We're now 18 years past 2001, we've never been to Jupiter, and the enigmatic ending of the movie still haunts the generations who watch it. There are many people who think 2001 is about the afterlife, or how nothing really matters. Still, some others say it's just Dave's fever dream as he runs out of oxygen on the planet. 

So what does Kubrick say?

As you can tell, Kubrick didn't love giving answers. He says he avoided doing it because saying the ideas sound foolish, but dramatizing is about an experience. Kubrick goes on to describe the ending and talks about how Dave is basically placed in a zoo for humans by godlike aliens who study him until finished, then they transform him into a super being sent to Earth. 

 In a 1968 interview with Playboy, Kubrick stated:

"You're free to speculate as you wish about the philosophical and allegorical meaning of the film—and such speculation is one indication that it has succeeded in gripping the audience at a deep level—but I don't want to spell out a verbal road map for 2001 that every viewer will feel obligated to pursue or else fear he's missed the point."

When asked by Eric Nordern in Kubrick's interview with Playboy if 2001: A Space Odyssey was a religious film, Kubrick elaborated:

"I will say that the God concept is at the heart of 2001 but not any traditional, anthropomorphic image of God. I don't believe in any of Earth's monotheistic religions, but I do believe that one can construct an intriguing scientific definition of God, once you accept the fact that there are approximately 100 billion stars in our galaxy alone, that each star is a life-giving sun and that there are approximately 100 billion galaxies in just the visible universe. Given a planet in a stable orbit, not too hot and not too cold, and given a few billion years of chance chemical reactions created by the interaction of a sun's energy on the planet's chemicals,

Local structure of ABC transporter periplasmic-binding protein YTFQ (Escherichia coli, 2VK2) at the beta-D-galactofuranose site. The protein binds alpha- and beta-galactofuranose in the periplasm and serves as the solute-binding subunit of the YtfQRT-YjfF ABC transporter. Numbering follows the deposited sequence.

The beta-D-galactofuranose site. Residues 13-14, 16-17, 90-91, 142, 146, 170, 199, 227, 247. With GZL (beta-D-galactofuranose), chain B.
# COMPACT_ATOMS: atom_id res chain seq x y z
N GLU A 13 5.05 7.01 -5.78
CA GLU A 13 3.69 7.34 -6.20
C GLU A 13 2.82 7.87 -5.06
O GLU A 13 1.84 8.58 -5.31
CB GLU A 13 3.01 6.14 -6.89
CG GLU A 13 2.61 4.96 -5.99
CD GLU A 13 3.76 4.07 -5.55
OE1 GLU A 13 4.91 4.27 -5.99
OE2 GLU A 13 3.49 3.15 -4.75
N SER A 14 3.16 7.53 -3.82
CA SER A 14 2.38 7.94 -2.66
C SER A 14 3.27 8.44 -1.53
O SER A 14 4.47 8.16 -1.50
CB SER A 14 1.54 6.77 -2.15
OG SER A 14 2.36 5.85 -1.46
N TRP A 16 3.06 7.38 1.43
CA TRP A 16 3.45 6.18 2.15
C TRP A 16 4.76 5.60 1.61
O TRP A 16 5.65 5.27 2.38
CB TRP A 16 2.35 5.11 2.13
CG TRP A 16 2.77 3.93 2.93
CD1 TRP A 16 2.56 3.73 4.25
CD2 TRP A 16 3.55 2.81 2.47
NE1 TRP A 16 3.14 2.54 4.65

it's fairly certain that life in one form or another will eventually emerge. It's reasonable to assume that there must be, in fact, countless billions of such planets where biological life has arisen, and the odds of some proportion of such life developing intelligence are high. Now, the Sun is by no means an old star, and its planets are mere children in cosmic age, so it seems likely that there are billions of planets in the universe not only where intelligent life is on a lower scale than man but other billions where it is approximately equal and others still where it is hundreds of thousands of millions of years in advance of us. When you think of the giant technological strides that man has made in a few millennia—less than a microsecond in the chronology of the universe—can you imagine the evolutionary development that much older life forms have taken? They may have progressed from biological species, which are fragile shells for the mind at best, into immortal machine entities—and then, over innumerable eons, they could emerge from the chrysalis of matter transformed into beings of pure energy and spirit. Their potentialities would be limitless and their intelligence ungraspable by humans."

While this is a nice explanation. It's not really what 2001 means. Sure, it might be what happens, but I think the meaning of the movie goes deeper than that. 

Kubrick wants you to have a complicated answer to what the movie meant to you. 

See, it doesn't matter what 2001 means to everyone. It matters what it means to you. 

I'm not being a hippie about it, although I did write a post on here about happiness

Think about it. In the beginning, the monkeys who find the monolith have no idea how to interpret it. Then, when we find one on the moon, we have no idea how to interpret that. In all that time, with all our advancements in technology, we still don't get it. And that's just like 2001